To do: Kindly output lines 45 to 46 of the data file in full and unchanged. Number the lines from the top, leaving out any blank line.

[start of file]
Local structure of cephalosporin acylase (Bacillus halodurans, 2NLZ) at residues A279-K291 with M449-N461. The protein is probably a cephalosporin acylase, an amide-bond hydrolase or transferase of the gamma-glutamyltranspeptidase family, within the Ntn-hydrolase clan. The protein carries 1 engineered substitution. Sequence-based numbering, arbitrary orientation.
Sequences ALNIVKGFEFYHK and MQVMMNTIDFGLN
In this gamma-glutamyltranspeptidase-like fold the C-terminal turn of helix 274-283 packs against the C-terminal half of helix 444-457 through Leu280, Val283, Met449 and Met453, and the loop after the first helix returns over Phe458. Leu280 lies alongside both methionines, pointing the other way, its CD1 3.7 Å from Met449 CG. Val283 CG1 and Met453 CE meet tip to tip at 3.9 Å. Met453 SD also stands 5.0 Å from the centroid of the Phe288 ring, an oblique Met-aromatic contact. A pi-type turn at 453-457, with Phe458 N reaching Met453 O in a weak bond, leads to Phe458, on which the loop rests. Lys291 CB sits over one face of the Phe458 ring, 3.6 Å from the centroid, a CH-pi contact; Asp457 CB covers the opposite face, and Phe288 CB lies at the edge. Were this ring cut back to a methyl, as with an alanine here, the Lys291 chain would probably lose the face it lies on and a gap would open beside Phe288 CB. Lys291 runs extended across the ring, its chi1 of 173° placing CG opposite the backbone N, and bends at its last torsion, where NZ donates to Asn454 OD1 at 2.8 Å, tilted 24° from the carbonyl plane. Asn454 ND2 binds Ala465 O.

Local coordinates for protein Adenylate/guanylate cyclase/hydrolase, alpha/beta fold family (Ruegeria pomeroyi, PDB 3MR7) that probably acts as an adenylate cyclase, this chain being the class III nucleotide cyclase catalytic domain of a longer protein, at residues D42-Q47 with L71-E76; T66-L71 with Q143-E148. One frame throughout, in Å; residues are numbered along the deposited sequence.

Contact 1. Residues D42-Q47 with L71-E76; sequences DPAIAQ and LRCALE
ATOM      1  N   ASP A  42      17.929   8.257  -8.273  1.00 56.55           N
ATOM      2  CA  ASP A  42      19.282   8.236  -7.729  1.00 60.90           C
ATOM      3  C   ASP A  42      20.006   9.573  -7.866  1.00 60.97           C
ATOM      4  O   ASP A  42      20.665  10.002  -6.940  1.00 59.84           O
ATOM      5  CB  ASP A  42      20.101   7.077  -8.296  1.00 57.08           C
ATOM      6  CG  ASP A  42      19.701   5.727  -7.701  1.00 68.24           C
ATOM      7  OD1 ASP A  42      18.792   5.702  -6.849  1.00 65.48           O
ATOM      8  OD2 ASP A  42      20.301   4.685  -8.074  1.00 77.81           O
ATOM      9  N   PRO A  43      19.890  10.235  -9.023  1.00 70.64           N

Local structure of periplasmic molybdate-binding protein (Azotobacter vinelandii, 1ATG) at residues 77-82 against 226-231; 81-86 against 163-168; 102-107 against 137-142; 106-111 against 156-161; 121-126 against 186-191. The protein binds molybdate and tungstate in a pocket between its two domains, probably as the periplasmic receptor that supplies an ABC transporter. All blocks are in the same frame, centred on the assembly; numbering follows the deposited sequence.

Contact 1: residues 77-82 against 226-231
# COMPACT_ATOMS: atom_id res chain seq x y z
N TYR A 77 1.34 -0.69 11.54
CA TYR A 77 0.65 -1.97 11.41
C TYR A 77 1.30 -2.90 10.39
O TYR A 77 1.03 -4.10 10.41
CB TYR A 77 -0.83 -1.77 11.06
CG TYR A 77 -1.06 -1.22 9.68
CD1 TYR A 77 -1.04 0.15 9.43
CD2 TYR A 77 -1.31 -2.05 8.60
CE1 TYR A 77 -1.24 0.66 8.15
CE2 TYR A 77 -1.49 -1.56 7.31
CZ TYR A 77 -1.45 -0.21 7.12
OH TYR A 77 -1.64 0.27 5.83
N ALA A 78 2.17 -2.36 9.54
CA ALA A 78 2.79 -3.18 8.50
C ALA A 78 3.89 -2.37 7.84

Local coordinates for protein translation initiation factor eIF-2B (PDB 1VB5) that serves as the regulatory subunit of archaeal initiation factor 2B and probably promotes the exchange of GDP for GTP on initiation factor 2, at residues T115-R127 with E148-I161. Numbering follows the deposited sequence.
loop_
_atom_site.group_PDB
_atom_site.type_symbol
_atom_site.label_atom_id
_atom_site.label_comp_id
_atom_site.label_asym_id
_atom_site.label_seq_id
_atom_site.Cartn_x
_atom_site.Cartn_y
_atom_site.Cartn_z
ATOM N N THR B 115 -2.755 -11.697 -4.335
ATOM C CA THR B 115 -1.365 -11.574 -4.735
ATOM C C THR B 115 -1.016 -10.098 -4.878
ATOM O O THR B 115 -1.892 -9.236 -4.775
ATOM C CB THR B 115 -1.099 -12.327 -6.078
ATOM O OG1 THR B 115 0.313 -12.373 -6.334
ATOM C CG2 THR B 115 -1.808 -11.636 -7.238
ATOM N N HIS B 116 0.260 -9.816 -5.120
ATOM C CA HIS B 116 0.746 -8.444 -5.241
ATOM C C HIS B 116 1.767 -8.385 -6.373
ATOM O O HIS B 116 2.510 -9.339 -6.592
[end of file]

ATOM C CA THR B 115 -1.365 -11.574 -4.735
ATOM C C THR B 115 -1.016 -10.098 -4.878